For those of us who’ve grown up abroad, shopping at Korean grocery stores can be both a beautiful and bewildering experience. What is this root? This tangle of leaves? How can I make it delicious? Unfortunately, marts and markets don’t make it easy to taste the ingredients, or buy small amounts for recipe testing. This season especially, the markets are full of bom-namul (봄나물), or spring greens, which are inexpensive, delicious and healthy ingredients that you’ll definitely want in your kitchen. So we hope that this short guide to ten basic bom-namul will help get you started (if you haven’t already). There are so many more, but this is just a start! Let us know in the comments how you cook with your bom-namul.
[This article was also published in Groove Magazine here.]
1. Naengi (냉이): Commonly known as shepherd’s purse in English, this spring green is the first to appear at the end of winter and has a unique fragrance. Keep the roots (they’re nutty and delicious) but make sure to scrub off all the dirt. Don’t eat these raw: Blanch until the roots are tender and mix with doenjang or add to soups. Naengi also makes a great pesto and pizza topping. In season usually from late winter to mid-spring.
2. Dallae (달래): Also called Korean wild chive in English. Another early spring namul, dallae has a similar flavor profile to chives but is slightly milder, which makes it great for eating raw, mixed with a soy sauce dressing. You can also chop and add it to soy sauce, soups and stews, or mix it in with your jeon (savory pancake) batter. Add it to your doenjang soups at the last minute so dallae keeps its nice aroma.
3. Ssuk (쑥): Translating “ssuk” is tricky, but it’s often called mugwort in English. When ssuk arrives in the markets, you know spring is here. It has a very herbal, almost eucalyptus-like fragrance and it best in mid-spring, before Dano (the 5th of May on the lunar calendar). Ssuk is most commonly eaten in doenjang-based soups or made into rice cakes. You can also deep fry your ssuk for something nice and crisp.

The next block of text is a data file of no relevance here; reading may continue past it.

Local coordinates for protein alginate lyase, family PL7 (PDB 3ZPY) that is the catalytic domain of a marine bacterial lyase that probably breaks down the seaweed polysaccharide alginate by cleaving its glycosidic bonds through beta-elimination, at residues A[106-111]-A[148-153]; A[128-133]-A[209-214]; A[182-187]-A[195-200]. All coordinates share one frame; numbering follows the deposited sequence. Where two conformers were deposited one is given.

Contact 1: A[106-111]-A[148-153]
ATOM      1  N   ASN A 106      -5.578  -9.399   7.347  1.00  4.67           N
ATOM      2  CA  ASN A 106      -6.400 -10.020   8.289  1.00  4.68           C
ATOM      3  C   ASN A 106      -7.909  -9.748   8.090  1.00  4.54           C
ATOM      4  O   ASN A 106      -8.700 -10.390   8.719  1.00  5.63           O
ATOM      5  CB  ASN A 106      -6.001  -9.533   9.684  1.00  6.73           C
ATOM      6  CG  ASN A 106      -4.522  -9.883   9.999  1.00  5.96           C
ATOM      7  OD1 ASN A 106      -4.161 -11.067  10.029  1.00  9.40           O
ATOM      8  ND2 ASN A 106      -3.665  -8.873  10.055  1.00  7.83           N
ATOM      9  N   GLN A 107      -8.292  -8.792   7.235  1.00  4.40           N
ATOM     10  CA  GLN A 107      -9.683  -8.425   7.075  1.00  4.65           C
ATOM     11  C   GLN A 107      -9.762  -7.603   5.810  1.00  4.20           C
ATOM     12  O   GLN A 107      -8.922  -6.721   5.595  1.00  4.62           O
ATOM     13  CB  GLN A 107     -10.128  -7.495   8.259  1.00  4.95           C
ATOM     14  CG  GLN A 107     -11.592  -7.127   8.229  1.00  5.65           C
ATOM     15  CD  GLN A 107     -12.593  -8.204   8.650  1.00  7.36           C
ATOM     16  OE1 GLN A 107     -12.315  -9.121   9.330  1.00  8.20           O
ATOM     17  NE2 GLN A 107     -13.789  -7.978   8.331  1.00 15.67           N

4. Cham-namul (참나물): There’s no good English translation for cham-namul, and that’s probably because it’s not widely known outside of Asia. Its smooth, bright green leaves and crunchy stems have a fresh, grassy aroma, and it can be eaten raw or blanched. Blanch and season with Joseon ganjang (original soy sauce) or even just with salt for a nice spring banchan. Try adding it to your salads or using it as a garnish.
5. Chui-namul (취나물): Though it bears a passing resemblance to cham-namul, chui-namul leaves are somewhat furry and have a slightly thicker, tougher texture. For this reason, it’s not usually eaten un-cooked. Blanch and season with Joseon ganjang to make another popular spring banchan.
6. Saebal-namul (세발나물): This namul is a kind of saltmarsh sand-spurry, a pleasantly crunchy, thin, segmented plant that grows (as the name suggests) in brackish marsh areas. Saebal namul is great when eaten raw, so use it in salads or even as a garnish. Koreans like to mix it with a soy sauce dressing. Don’t over-salt—this plant has a naturally salty aftertaste.
7. Dol-namul (돌나물): Dol-namul, or stringy stonecrop, is a leafy succulent that grows well (surprise surprise) on rocky soil—you may sometimes come across a stone wall covered in dol-namul in the spring. It has a somewhat mineral flavor, and some say it has almost no flavor at all, so it’s an easy green to toss into all kinds of salads. It pairs particularly well with sweet citrus fruits like oranges or tangerines. Koreans love to use dol-namul in mul-kimchi (water kimchi), especially in the spring.
8. Gomchwi (곰취): Some say this namul was named for the bears (gom) who like to eat it. Gomchwi has a lovely fan-shaped leaf and a pungent, bittersweet flavor. It’s also pricier than most other bom-namul, especially since these days it’s pretty trendy and is said to be loaded with beta carotene. Steam and use it for ssam (wraps), pickle it in soy sauce, add it fresh to salads, or blanch and mix with seasonings as a banchan.
9. Bireum-namul (비름나물): Bireum-namul is in the amaranth family, and can be thought of as a summer spinach. It’s a wild green that grows abundantly in the countryside and tends to be foraged rather than planted and harvested. It’s one of the last bom-namul of spring, so you know that summer is right around the corner when it begins to grow. Bireum-namul has a fairly earthy and nutty flavor, and goes well with both gochujang and Joseon ganjang. Simply blanch and season for a tasty banchan dish.
10. Dureup (두릅): This is the only bom-namul on the list that comes from a tree. The young shoots of Aralia elata (a kind of angelica tree) are trimmed and brought to market in late spring. Like many bom-namul, dureup has a very nice, slightly bitter flavor. It is often eaten blanched and served with cho-gochujang (vinegared gochujang for dipping). Skewer with beef and lightly batter and fry to make a nice main dish.